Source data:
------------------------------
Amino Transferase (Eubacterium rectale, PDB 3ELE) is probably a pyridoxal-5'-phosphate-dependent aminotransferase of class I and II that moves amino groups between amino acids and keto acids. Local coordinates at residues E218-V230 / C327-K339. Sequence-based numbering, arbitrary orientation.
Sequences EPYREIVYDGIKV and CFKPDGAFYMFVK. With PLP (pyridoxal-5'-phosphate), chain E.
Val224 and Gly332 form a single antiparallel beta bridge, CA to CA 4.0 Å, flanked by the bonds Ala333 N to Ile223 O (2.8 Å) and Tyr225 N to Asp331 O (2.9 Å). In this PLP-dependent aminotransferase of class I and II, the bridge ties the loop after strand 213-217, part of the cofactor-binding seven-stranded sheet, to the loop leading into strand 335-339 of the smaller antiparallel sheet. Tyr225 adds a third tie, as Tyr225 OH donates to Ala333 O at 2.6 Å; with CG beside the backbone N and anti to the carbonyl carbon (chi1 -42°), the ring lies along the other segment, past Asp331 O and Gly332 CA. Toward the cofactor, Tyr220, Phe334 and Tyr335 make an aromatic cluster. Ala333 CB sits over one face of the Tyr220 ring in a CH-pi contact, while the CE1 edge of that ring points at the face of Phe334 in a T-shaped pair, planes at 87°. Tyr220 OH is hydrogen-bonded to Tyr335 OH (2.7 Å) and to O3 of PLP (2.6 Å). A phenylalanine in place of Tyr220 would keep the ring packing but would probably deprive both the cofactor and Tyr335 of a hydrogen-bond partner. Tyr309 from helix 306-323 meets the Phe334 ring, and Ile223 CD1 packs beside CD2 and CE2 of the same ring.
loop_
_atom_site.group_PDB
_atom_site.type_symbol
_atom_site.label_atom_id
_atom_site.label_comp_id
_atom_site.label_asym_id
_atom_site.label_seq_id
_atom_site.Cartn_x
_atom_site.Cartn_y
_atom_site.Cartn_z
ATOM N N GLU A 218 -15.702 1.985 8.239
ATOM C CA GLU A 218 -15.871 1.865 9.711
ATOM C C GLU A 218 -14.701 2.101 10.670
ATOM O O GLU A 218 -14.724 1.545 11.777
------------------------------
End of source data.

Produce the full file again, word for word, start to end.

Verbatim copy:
Amino Transferase (Eubacterium rectale, PDB 3ELE) is probably a pyridoxal-5'-phosphate-dependent aminotransferase of class I and II that moves amino groups between amino acids and keto acids. Local coordinates at residues E218-V230 / C327-K339. Sequence-based numbering, arbitrary orientation.
Sequences EPYREIVYDGIKV and CFKPDGAFYMFVK. With PLP (pyridoxal-5'-phosphate), chain E.
Val224 and Gly332 form a single antiparallel beta bridge, CA to CA 4.0 Å, flanked by the bonds Ala333 N to Ile223 O (2.8 Å) and Tyr225 N to Asp331 O (2.9 Å). In this PLP-dependent aminotransferase of class I and II, the bridge ties the loop after strand 213-217, part of the cofactor-binding seven-stranded sheet, to the loop leading into strand 335-339 of the smaller antiparallel sheet. Tyr225 adds a third tie, as Tyr225 OH donates to Ala333 O at 2.6 Å; with CG beside the backbone N and anti to the carbonyl carbon (chi1 -42°), the ring lies along the other segment, past Asp331 O and Gly332 CA. Toward the cofactor, Tyr220, Phe334 and Tyr335 make an aromatic cluster. Ala333 CB sits over one face of the Tyr220 ring in a CH-pi contact, while the CE1 edge of that ring points at the face of Phe334 in a T-shaped pair, planes at 87°. Tyr220 OH is hydrogen-bonded to Tyr335 OH (2.7 Å) and to O3 of PLP (2.6 Å). A phenylalanine in place of Tyr220 would keep the ring packing but would probably deprive both the cofactor and Tyr335 of a hydrogen-bond partner. Tyr309 from helix 306-323 meets the Phe334 ring, and Ile223 CD1 packs beside CD2 and CE2 of the same ring.
loop_
_atom_site.group_PDB
_atom_site.type_symbol
_atom_site.label_atom_id
_atom_site.label_comp_id
_atom_site.label_asym_id
_atom_site.label_seq_id
_atom_site.Cartn_x
_atom_site.Cartn_y
_atom_site.Cartn_z
ATOM N N GLU A 218 -15.702 1.985 8.239
ATOM C CA GLU A 218 -15.871 1.865 9.711
ATOM C C GLU A 218 -14.701 2.101 10.670
ATOM O O GLU A 218 -14.724 1.545 11.777